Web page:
Sunday Property Round-Up, June 3rd 2018 


Property and construction news is relatively light today (which is probably no harm on a sunny bank holiday weekend), however, if you missed out on last week’s Round-Up, you can catch up here:

As always, you might let me know if I have missed out on any relevant property news by emailing


(Apologies in advance for any typos, it’s difficult to get good help on a Sunday. Also, I use voice to text dictation so just sound out anything that really doesn’t make sense in a strong rural accent and that should help!)


Sunday Read – Vacant Site Levy


Last week our Sunday Read was about the controversial vacant site levy. The deadline for registration and owner notification by the relevant local authority was last Friday, 1st June.  Surprising, none of the broadsheets feature this so here are some of the most insightful articles from earlier in the week:




Other Property News










  • The lead story in the Sunday Independent today reads that ‘Property tax to rise as price cut hit €1 million homes’. This article, by Philip Ryan and Fran Power,  refers to the fact that property tax is to increase from 2019 and how this will affect the luxury home market in Dublin, which has been falling significantly in recent months after a period of stagnation.  The newspaper publishes  Analysis of a sample of homes over €100 million and found that over half of these have dropped in value, some in excess of 20%.  This tallies with what we have been hearing and it totally from agents in this market over the past six months.


  • The lead business story in the Business section of the Sunday Independent today is also property-related one. Gavin McLoughlin  writes about the possible (or even likely) IPO of Loan Star.   The company are said to be “exploring“ nesting on the Irish stock market, which will not come as a huge surprise to the industry. According to the article, no decision has been made so we will continue to watch this space.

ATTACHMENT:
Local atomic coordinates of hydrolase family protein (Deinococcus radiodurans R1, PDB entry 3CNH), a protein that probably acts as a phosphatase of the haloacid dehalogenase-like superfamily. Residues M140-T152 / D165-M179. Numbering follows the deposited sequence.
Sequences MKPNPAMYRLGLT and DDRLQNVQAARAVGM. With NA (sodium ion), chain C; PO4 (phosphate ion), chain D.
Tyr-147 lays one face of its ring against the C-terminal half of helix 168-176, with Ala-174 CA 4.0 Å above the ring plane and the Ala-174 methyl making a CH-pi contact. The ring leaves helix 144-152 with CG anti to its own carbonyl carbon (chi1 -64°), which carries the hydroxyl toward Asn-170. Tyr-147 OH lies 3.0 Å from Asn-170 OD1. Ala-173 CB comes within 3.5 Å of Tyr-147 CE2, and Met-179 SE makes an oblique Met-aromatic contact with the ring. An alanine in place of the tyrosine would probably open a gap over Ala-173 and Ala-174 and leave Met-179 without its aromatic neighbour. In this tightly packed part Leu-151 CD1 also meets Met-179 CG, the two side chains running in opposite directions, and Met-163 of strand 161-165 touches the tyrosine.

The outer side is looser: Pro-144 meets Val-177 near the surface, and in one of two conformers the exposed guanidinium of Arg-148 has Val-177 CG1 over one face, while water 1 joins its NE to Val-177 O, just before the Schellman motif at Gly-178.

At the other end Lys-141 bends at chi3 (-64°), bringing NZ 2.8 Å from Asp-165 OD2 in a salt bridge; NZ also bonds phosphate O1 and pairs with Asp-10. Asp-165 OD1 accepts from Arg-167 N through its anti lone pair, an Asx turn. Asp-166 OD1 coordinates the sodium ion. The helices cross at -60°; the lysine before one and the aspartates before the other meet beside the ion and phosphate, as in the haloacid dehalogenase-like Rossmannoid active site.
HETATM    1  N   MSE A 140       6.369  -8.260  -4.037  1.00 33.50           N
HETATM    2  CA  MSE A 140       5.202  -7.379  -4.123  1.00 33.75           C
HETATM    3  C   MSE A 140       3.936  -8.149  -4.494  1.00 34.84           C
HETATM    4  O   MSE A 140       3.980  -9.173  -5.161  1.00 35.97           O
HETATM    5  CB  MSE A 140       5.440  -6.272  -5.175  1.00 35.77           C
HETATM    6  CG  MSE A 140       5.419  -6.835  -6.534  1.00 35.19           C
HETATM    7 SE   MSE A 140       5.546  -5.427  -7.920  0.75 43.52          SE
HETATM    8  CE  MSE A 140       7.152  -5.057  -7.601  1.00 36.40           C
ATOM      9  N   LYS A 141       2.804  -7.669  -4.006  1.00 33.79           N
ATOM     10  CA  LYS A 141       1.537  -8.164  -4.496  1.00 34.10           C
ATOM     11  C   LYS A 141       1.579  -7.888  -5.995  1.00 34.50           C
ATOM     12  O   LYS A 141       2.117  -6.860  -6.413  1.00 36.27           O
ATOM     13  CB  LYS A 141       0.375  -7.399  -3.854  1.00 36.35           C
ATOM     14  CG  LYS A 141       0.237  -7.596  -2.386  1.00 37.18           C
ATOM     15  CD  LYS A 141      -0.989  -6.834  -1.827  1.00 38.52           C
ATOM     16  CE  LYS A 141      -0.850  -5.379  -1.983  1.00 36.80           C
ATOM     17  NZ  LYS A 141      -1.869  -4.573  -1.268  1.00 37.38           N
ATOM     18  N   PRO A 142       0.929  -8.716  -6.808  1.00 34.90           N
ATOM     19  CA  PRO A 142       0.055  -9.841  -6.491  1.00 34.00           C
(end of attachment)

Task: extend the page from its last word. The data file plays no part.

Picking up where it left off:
• There is an article about Camelot Europe (part of VPS Property Guardians) on page 3 of the Property section in the Independent.  I came across this about five years ago and thought it was the perfect solution for freelancers and people with the ability to work remotely provided they don’t have children or pets. It involves essentially caretaking unique properties, like disused Garda stations or convince around the country, and in exchange you pay very small monthly fee and undertake  to maintain the property. The main disadvantage for people is the short-term nature of the living arrangements, usually these properties are pending sale or change of use, which means tenants will likely be given one months notice when it is time to move on. It is definitely worth considering if you are flexible about where you live and  are interested in new experiences as well as saving on extortionate rent payments.


  • In his column today, Ronan Lyons asks the question ‘Will Irish house prices fall?’  He is referring to the controversial comments by Philip Lane last month and to quote a combination of factors that could not only hold price rises but even bring down sale and rental prices“.  Among these factors, increased supply of housing, likely higher interest rates and the impact of Brexit all have the potential to negatively impact our housing market.  In terms of supply, in addition to construction activities adding new stock to the market he cautions us to think about obsolescence, which in the marketplace the size of Ireland with 2 million dwellings, anywhere between 10,000 and 15,000 of these homes “are likely  to fall into disrepair each year“.  Taking into consideration all the factors he concludes that it is right to point out the property prices  move in two directions, however,  he feels it is unlikely that prices will fall any time soon.